Washington's Back-Up Buck Hunts

Washington's Back-Up Buck Hunts

Are you wishing for just one more shot at a deer this year? Add some insurance to your rifle deer tag by checking out these late-season hotspots. (December 2007)

A handful of late-season hunts can get you back in the field for a second chance after the general rifle season is history.
Photo by Willy Onarheim.

Hopefully by now you have a nice rack hanging above the fireplace, and a mountain of venison in the freezer. You can bask in your glory. You've done your job!

But if good fortune didn't land in your lap this fall, you now have a long time -- ten months, to be exact -- to think about it.

When it comes to deer hunting, I've wasted more tags than I care to admit. But a few years ago, I started planning late season back-up hunts. And now, my whole program seems to be on the upswing.

By exploring Washington's big-game pamphlet, you'll discover a variety of options that can get you back into the field for a second chance, after the general rifle season expires. Some of these hunts are open to anyone with a rifle deer tag; others require more planning and preparation. All of these back-up hunts have one thing in common: timing -- putting you into the field much later in the season than the general hunt. You'll sneak through new-fallen leaves or a few inches of snow. And the bucks will be rutting hard.


There's no shortage of whitetails in the northeast corner of the state. In fact, herds there have been rebounding since the late 1990s. Areas open during the annual late whitetail hunt include GMUs 105 through 124, some of the best deer-producing units. Recently, hunters have been enjoying success rates near 30 percent in the Sherman, Huckleberry, 49 Degrees North, and Mount Spokane units -- and a bundle of those deer were late-season, record-book bucks.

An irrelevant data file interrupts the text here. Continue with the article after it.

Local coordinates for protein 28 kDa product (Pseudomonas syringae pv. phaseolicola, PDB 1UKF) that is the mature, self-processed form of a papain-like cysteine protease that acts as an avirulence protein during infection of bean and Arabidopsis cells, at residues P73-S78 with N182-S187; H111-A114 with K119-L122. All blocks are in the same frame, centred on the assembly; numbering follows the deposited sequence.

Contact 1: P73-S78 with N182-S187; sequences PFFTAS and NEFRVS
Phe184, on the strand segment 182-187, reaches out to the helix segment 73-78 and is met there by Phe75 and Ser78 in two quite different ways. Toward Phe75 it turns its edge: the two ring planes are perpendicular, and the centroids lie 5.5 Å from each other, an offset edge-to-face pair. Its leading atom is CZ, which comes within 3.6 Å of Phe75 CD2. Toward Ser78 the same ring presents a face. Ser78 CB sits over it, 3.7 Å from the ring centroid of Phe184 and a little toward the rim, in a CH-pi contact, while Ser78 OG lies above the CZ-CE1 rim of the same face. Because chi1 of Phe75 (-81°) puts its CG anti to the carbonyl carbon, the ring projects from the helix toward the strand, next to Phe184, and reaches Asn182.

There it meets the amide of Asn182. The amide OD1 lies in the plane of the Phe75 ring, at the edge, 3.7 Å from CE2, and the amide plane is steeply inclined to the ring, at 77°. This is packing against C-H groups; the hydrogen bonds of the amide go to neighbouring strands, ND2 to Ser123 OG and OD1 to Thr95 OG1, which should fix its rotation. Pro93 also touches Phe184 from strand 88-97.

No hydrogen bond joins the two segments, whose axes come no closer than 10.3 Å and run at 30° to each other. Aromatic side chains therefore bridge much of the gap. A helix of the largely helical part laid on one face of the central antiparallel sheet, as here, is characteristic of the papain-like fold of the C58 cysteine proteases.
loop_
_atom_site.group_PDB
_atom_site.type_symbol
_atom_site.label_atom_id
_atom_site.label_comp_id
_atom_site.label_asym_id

One popular destination for late whitetail hunters is the Little Pend Oreille Wildlife Refuge in GMU 117, just east of Colville. You'll need a map, compass or GPS here, with over 40,000 acres of rolling forests, and little in the way of landmarks.

Little Pend Oreille is a major wintering area for whitetails in the northeast corner. The late whitetail hunt is normally scheduled for the first two weeks in November. There's a possibility for snow at just about any time. Most veterans who hunt the area look forward to any sign of snow, which moves deer down out of the hills, to concentrate in the refuge.

Most hunters seem to prefer tracking animals through the thick timber, especially if the snow is quiet.

The refuge's elevation ranges from 1,800 to 5,600 feet, and the snow line will fluctuate this time of year.

The country is brushy, too -- thick conifer forests with lots of undergrowth. Those trees and brush can be soaking wet during a cold November storm, so prepare for those conditions as well.

If the weather is dry, you may be in for a tough hunt. The deer will be widely dispersed, and dry sticks and twigs will make it nearly impossible to sneak about quietly. Under these conditions, your best bet will be a stand that utilizes the lay of the land and potential hunter pressure,

The refuge is dissected by a good number of forest roads, and campsites are plentiful. Hunters are allowed to camp in dispersed hunter campsites from Oct. 1 through Dec. 31. M


Hunters who participate in Washington's Advance Hunter Education and reach the master hunter level are entitled to a mid-December hunt in GMUs 130 through 142 to harvest antlerless whitetail deer only.

To prevent property damage, many landowners will welcome master hunters to harvest deer on their land. Unit 139 (Steptoe) is known for wheat fields and whitetails, and most of the old-timers who own the farms are pretty sociable. Try knocking on few doors, and you'll find some ranch owners who really want you to hunt their place.

Don't have the time or patience to go door to door? Check with the WDFW's Spokane office for a list of landowners who will allow access to master hunters during the late whitetail season.

The deer move during the cold hours of the morning, so get out there and hunt the hills and valleys at first light. The edges of crops and just about any areas that provide cover will prove worthwhile.